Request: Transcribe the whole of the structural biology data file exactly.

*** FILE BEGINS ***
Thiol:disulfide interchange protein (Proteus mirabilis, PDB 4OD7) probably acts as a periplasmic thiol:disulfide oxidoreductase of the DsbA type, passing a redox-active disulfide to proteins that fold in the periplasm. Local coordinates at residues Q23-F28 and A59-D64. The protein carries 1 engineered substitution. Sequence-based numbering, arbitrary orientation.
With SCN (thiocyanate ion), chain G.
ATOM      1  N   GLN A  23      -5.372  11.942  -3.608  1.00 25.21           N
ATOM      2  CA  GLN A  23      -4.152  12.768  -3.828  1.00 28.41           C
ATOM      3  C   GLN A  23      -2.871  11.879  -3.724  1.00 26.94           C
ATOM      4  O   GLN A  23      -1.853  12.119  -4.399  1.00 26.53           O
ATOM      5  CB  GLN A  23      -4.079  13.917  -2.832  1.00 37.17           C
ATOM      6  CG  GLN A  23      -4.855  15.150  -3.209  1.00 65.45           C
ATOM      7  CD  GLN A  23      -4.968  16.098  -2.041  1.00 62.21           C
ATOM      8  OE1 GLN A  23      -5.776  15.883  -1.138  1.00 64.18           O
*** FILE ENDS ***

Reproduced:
Thiol:disulfide interchange protein (Proteus mirabilis, PDB 4OD7) probably acts as a periplasmic thiol:disulfide oxidoreductase of the DsbA type, passing a redox-active disulfide to proteins that fold in the periplasm. Local coordinates at residues Q23-F28 and A59-D64. The protein carries 1 engineered substitution. Sequence-based numbering, arbitrary orientation.
With SCN (thiocyanate ion), chain G.
ATOM      1  N   GLN A  23      -5.372  11.942  -3.608  1.00 25.21           N
ATOM      2  CA  GLN A  23      -4.152  12.768  -3.828  1.00 28.41           C
ATOM      3  C   GLN A  23      -2.871  11.879  -3.724  1.00 26.94           C
ATOM      4  O   GLN A  23      -1.853  12.119  -4.399  1.00 26.53           O
ATOM      5  CB  GLN A  23      -4.079  13.917  -2.832  1.00 37.17           C
ATOM      6  CG  GLN A  23      -4.855  15.150  -3.209  1.00 65.45           C
ATOM      7  CD  GLN A  23      -4.968  16.098  -2.041  1.00 62.21           C
ATOM      8  OE1 GLN A  23      -5.776  15.883  -1.138  1.00 64.18           O